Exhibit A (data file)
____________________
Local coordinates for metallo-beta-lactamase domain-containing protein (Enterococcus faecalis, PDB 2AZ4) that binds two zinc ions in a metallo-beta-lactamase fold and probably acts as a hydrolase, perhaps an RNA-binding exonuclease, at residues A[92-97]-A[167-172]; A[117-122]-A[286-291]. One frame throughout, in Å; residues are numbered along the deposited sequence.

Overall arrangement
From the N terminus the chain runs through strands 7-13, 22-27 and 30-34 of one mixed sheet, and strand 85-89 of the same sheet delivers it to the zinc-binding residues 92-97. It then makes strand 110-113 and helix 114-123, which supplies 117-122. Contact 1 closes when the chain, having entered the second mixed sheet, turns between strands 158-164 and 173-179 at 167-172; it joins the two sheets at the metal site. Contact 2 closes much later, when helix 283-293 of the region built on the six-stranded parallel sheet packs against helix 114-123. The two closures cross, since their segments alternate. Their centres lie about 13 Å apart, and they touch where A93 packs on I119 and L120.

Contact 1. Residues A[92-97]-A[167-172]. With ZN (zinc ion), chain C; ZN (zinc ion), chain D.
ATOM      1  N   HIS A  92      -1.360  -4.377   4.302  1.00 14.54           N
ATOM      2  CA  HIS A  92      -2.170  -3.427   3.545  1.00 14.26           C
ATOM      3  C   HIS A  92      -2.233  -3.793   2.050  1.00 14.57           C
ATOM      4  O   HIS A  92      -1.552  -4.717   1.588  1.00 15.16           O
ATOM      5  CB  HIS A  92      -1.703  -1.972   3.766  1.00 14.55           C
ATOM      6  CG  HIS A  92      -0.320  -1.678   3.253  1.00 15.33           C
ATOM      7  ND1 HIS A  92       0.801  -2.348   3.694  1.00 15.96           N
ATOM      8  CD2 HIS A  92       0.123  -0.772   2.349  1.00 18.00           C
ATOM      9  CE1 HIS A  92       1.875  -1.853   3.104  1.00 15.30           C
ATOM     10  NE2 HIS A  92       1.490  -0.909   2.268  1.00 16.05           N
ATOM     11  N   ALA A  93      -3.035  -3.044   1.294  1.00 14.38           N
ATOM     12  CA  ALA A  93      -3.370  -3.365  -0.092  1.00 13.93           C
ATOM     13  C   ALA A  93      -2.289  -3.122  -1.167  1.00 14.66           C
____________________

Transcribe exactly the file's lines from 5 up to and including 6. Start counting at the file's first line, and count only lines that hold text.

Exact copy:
ATOM      1  N   HIS A  92      -1.360  -4.377   4.302  1.00 14.54           N
ATOM      2  CA  HIS A  92      -2.170  -3.427   3.545  1.00 14.26           C